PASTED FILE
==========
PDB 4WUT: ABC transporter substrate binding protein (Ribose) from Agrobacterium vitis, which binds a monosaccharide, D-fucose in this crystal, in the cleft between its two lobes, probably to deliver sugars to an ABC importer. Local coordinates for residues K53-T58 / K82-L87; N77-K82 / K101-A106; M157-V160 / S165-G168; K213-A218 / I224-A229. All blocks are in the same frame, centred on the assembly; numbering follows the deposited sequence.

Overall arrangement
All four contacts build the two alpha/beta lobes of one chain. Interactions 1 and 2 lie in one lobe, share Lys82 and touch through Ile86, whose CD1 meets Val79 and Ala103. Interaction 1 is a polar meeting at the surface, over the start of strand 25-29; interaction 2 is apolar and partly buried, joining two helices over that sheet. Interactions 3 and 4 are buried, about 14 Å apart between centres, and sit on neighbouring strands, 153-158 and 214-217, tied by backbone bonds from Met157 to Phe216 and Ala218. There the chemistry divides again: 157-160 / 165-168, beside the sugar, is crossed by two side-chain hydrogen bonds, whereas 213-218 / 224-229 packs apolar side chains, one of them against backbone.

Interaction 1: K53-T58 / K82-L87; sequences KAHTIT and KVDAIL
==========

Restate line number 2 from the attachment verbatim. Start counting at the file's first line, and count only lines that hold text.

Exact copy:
Overall arrangement